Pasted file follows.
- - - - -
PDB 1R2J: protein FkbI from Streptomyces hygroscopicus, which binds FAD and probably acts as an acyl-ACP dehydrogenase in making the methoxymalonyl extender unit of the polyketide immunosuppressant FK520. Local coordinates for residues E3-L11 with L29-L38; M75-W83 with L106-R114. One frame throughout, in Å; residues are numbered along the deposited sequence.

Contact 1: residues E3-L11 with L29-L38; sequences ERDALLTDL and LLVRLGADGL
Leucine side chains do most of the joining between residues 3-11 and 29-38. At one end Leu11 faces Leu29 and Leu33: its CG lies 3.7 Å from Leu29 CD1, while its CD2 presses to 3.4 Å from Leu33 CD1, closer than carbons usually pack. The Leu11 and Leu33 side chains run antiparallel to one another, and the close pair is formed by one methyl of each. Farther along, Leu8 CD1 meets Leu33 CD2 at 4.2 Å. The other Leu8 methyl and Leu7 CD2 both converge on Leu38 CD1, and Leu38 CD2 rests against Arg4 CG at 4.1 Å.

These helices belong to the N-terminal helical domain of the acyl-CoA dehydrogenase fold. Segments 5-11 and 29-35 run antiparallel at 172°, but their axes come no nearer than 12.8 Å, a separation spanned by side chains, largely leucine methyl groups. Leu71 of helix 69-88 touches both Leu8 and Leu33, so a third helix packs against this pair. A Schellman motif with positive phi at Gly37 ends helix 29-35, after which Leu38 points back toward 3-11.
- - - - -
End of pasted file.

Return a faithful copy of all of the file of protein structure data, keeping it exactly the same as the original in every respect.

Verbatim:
PDB 1R2J: protein FkbI from Streptomyces hygroscopicus, which binds FAD and probably acts as an acyl-ACP dehydrogenase in making the methoxymalonyl extender unit of the polyketide immunosuppressant FK520. Local coordinates for residues E3-L11 with L29-L38; M75-W83 with L106-R114. One frame throughout, in Å; residues are numbered along the deposited sequence.

Contact 1: residues E3-L11 with L29-L38; sequences ERDALLTDL and LLVRLGADGL
Leucine side chains do most of the joining between residues 3-11 and 29-38. At one end Leu11 faces Leu29 and Leu33: its CG lies 3.7 Å from Leu29 CD1, while its CD2 presses to 3.4 Å from Leu33 CD1, closer than carbons usually pack. The Leu11 and Leu33 side chains run antiparallel to one another, and the close pair is formed by one methyl of each. Farther along, Leu8 CD1 meets Leu33 CD2 at 4.2 Å. The other Leu8 methyl and Leu7 CD2 both converge on Leu38 CD1, and Leu38 CD2 rests against Arg4 CG at 4.1 Å.

These helices belong to the N-terminal helical domain of the acyl-CoA dehydrogenase fold. Segments 5-11 and 29-35 run antiparallel at 172°, but their axes come no nearer than 12.8 Å, a separation spanned by side chains, largely leucine methyl groups. Leu71 of helix 69-88 touches both Leu8 and Leu33, so a third helix packs against this pair. A Schellman motif with positive phi at Gly37 ends helix 29-35, after which Leu38 points back toward 3-11.